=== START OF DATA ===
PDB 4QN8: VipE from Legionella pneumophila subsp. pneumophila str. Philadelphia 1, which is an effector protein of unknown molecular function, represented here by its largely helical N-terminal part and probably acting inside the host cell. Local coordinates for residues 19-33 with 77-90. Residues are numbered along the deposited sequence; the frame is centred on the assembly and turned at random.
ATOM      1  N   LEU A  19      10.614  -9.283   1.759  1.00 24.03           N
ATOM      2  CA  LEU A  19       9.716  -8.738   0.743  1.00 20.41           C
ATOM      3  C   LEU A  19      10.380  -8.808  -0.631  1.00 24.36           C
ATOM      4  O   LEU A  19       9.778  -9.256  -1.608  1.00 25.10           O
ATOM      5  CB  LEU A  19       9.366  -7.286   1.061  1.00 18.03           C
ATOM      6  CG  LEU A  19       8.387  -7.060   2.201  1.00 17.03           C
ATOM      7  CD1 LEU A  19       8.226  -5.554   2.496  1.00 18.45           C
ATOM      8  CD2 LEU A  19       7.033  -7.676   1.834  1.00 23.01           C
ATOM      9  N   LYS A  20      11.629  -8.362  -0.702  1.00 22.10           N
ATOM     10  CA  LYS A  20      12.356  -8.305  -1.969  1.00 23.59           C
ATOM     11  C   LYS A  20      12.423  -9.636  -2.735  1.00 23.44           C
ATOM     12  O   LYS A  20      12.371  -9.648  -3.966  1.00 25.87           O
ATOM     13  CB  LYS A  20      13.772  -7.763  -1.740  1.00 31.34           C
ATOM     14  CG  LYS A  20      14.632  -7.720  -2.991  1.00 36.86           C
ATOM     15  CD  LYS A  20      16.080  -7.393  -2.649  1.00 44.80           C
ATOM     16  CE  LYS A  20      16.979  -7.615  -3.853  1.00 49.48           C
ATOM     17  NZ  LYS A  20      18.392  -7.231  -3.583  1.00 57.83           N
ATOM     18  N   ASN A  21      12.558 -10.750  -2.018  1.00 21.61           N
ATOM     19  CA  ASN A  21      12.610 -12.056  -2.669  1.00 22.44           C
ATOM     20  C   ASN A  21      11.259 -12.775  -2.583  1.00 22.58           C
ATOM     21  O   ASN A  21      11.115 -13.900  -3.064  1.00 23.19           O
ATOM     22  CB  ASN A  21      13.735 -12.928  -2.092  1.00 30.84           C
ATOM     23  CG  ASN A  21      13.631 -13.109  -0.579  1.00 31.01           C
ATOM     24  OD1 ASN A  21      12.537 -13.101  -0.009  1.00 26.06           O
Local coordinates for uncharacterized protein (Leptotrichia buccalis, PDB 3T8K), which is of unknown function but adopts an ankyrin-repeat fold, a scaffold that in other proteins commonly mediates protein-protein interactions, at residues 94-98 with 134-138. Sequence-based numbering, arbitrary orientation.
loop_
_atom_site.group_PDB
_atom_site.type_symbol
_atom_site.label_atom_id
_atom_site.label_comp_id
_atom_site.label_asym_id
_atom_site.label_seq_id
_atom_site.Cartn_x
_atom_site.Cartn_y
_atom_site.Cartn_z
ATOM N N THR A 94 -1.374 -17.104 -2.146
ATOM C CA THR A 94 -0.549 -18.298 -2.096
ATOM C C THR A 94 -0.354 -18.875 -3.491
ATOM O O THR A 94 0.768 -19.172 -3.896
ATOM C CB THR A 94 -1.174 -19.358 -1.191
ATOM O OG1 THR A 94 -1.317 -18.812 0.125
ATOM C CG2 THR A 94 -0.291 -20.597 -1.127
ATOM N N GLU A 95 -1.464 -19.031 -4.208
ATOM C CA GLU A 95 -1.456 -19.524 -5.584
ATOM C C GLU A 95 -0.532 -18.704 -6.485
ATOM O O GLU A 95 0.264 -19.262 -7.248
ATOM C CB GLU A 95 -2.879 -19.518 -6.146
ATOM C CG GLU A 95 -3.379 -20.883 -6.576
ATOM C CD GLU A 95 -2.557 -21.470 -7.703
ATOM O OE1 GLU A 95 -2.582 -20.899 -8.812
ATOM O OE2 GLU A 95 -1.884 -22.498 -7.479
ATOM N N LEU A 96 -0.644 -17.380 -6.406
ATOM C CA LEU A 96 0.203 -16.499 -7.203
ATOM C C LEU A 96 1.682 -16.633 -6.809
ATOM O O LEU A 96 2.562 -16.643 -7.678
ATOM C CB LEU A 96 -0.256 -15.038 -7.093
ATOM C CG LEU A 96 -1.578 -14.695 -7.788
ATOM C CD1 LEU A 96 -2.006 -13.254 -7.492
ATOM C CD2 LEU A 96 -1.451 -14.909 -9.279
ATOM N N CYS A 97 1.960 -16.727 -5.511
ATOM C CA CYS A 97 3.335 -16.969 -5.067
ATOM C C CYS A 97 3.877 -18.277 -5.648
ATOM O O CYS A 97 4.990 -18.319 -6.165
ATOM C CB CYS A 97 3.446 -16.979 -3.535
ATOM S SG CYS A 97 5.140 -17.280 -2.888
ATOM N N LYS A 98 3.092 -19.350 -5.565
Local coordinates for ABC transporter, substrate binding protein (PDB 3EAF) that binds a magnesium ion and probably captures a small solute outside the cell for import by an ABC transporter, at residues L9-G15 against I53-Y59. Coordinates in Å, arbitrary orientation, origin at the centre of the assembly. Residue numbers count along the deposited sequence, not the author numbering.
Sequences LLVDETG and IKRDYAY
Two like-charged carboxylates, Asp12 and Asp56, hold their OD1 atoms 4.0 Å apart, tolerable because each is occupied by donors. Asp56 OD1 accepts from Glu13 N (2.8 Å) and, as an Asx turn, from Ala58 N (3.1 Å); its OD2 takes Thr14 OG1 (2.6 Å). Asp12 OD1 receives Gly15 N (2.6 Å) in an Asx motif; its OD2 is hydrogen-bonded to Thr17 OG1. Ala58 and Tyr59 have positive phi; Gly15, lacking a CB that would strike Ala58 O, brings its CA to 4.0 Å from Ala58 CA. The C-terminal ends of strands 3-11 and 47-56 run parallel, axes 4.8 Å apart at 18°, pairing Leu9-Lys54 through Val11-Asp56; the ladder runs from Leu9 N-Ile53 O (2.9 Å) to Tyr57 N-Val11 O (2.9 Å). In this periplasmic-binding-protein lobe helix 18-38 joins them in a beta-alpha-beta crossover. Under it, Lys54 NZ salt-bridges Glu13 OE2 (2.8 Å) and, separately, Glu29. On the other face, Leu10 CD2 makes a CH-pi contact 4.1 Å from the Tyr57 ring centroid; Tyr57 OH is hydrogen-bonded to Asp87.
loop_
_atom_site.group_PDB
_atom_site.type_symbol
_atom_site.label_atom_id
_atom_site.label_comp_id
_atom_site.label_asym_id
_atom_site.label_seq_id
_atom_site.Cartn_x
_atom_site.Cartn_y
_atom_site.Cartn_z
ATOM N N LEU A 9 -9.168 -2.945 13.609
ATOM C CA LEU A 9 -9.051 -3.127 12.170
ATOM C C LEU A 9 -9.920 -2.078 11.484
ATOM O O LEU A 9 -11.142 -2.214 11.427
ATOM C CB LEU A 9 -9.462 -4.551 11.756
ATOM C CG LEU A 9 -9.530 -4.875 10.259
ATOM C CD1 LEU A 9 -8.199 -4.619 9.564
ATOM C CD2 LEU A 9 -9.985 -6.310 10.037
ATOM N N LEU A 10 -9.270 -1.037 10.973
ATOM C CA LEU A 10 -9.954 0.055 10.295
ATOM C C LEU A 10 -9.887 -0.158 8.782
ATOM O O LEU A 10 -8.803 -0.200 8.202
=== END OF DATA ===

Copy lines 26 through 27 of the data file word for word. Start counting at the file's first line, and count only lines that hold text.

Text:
Local coordinates for uncharacterized protein (Leptotrichia buccalis, PDB 3T8K), which is of unknown function but adopts an ankyrin-repeat fold, a scaffold that in other proteins commonly mediates protein-protein interactions, at residues 94-98 with 134-138. Sequence-based numbering, arbitrary orientation.
loop_